With today's launch of a U.S. Senate Exploratory Committee website, Tucson City Council member Rodney Glassman has become the first Arizona Democrat to officially announce an interest in running against Republican Senator John McCain.
In an interview conducted shortly after the committee's website went up, Glassman said he started the exploratory committee after receiving calls from people throughout the state, urging him to consider a Senate run. He said the committee's goal, "is to take the temperature, find out where people feel Arizona should be headed."
Glassman's resume represents a mix of education, philanthropy and politics. In his first term as a Tucson City Councilmember in 2007, he successfully spearheaded the passage of a commercial rainwater harvesting law, the first in the United States. In 2002 he founded of the Glassman Foundation, a non profit organization dedicated to "raising resources for non-profit organizations that provide services to youth thorughout the Tucson community." Glassman's education credentials are deep, with an undergraduate degree in Agricultural Economics, Masters in Business Adminstration and Public Administration, and a PhD in Arid Land Resource Management (by his own admission Glassman is "passionate" about water issues and sustainability).
Rumors concerning Glassman's possible interest in John McCain's seat have circulated quietly throughout the state for a number of months. In August of this year when asked about the rumors of a possible Glassman challenge to his friend McCain, Pima County Supervisor Ray Carroll (R) told the Arizona Daily Star: "If [Glassman] wants to end his career, that's a great idea. I'll support that."
On the surface the possible match seems uneven, a young relatively inexperienced politician taking on one of the most well-known political figures in the country. But according to F. Ann Rodriguez, Pima County Recorder and a chair of the exploratory committee (the committee is co-chaired by Rodriguez, Flagstaff Mayor Sara Presler and City of Phoenix Councilman Michael Nowaski), Glassman's fresh approach is one reason she enthusiastically supports him. "He's energetic, eager to listen and to learn," said Rodriguez, adding: "It would be good for this state to get new energy and new blood."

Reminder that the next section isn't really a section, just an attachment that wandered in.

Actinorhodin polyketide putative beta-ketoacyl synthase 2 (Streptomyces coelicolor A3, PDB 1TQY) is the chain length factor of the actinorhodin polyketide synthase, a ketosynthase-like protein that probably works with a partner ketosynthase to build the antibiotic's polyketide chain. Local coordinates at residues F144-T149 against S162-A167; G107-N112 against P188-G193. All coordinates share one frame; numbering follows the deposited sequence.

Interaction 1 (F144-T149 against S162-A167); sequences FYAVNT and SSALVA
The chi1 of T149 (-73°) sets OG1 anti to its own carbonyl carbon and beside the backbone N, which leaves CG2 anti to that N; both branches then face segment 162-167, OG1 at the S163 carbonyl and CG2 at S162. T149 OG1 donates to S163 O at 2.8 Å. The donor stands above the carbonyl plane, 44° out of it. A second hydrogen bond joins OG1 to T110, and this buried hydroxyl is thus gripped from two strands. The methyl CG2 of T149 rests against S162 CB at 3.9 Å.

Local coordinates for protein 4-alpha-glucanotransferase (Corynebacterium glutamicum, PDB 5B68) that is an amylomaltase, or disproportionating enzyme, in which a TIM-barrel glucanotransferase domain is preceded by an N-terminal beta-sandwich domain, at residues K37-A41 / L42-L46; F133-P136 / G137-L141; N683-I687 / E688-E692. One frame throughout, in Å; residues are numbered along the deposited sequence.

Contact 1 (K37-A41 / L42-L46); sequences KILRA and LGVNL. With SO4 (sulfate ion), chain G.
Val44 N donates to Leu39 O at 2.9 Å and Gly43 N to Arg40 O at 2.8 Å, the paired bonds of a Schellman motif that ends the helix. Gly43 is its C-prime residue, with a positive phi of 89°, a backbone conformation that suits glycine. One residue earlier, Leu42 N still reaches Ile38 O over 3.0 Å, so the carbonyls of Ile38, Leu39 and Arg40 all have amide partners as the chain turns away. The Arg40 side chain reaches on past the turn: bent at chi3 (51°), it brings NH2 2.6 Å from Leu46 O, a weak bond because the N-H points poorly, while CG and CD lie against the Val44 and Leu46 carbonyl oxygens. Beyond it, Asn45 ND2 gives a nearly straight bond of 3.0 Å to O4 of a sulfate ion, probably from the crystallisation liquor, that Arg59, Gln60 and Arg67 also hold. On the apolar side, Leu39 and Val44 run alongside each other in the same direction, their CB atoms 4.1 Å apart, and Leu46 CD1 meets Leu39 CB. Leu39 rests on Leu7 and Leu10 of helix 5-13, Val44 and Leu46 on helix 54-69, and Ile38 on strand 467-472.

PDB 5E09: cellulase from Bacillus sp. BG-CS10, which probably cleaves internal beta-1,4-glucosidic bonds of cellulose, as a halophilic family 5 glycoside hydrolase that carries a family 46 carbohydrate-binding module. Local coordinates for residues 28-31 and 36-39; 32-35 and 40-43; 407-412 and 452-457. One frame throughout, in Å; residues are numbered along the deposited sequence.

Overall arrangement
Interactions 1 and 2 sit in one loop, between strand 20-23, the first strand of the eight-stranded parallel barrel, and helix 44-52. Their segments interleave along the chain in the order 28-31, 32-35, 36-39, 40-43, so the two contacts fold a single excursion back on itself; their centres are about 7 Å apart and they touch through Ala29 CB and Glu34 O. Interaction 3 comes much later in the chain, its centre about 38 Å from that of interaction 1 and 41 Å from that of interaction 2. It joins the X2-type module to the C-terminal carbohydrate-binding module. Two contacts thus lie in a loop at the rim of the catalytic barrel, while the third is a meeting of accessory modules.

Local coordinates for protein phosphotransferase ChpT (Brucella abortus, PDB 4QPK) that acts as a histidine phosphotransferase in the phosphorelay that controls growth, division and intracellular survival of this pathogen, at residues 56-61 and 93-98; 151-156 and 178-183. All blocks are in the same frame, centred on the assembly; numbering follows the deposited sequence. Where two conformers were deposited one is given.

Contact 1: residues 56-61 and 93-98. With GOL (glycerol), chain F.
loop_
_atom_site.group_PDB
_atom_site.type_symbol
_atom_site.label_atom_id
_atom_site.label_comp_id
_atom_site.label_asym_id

Rodriguez feels Arizona has paid a price for McCain's national political aspirations: "McCain's been absent a lot," Rodriguez pointed out (McCain's absentee record was raised by Barack Obama during the presidential campaign), but even when he's present Rodriguez feels he let down the state he represents, "because he doesn't seem interested in bringing good, legitimate projects" to Arizona. "I'm not talking about pork barrel," Rodriguez clarified. "I mean good money, money we need to address Arizona issues, including Native American health issues, water issues. He's busy pointing out waste in every other state but he doesn't help us in ours."
Rodriguez says McCain "is so embedded in D.C. politics that he's forgotten what it's like to connect with a community," while Glassman, in contrast "has done outreach throughout this state. He knows what our issues are. Rodney Glassman understands the pulse of the Arizona community."
Glassman also spoke of community in a very personal way. Asked why he is considering a Senate run, he said one reason was indeed personal. "I will be getting married and raising a family right here in this state. A strong, well-funded and accountable school system is important to my own future; that's where my children will go to school" (Arizona's public school system has been nationally ranked as low as 49th in spending and 50th national performance averages).
The possible Democratic challenger to John McCain says he has one goal right now, "to have a dialogue with the citizens of Arizona on the issues important to Arizona: quality jobs, sustainability, education, water issues." And just as he did with his successful race for Tucson City Council, all contributions to the Glassman Exploratory Committee will be limited to $20, to provide "every interested person in Arizona with an opportunity to participate. We want to provide everyone with a seat at this table."
F. Ann Rodriguez feels "it's time for the next generation to take over leadership roles." Glassman said he'll be looking to see "if Arizona is interested in a new, fresh, strong voice, advocating for Arizona first."
If they are, the young Tucson City Council member may be just what they're looking for.